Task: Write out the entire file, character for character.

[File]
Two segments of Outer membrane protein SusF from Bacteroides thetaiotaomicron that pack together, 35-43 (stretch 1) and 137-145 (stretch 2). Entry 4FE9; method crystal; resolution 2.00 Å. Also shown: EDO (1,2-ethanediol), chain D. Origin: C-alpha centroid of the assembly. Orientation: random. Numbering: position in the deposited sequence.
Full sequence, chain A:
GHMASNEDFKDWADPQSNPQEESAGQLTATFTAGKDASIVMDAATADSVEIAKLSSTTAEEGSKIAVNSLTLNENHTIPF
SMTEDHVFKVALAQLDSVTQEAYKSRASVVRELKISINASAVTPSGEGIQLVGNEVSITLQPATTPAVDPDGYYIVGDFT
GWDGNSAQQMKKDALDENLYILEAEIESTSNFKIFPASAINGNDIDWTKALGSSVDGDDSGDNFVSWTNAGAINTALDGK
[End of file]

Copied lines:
Two segments of Outer membrane protein SusF from Bacteroides thetaiotaomicron that pack together, 35-43 (stretch 1) and 137-145 (stretch 2). Entry 4FE9; method crystal; resolution 2.00 Å. Also shown: EDO (1,2-ethanediol), chain D. Origin: C-alpha centroid of the assembly. Orientation: random. Numbering: position in the deposited sequence.
Full sequence, chain A:
GHMASNEDFKDWADPQSNPQEESAGQLTATFTAGKDASIVMDAATADSVEIAKLSSTTAEEGSKIAVNSLTLNENHTIPF
SMTEDHVFKVALAQLDSVTQEAYKSRASVVRELKISINASAVTPSGEGIQLVGNEVSITLQPATTPAVDPDGYYIVGDFT
GWDGNSAQQMKKDALDENLYILEAEIESTSNFKIFPASAINGNDIDWTKALGSSVDGDDSGDNFVSWTNAGAINTALDGK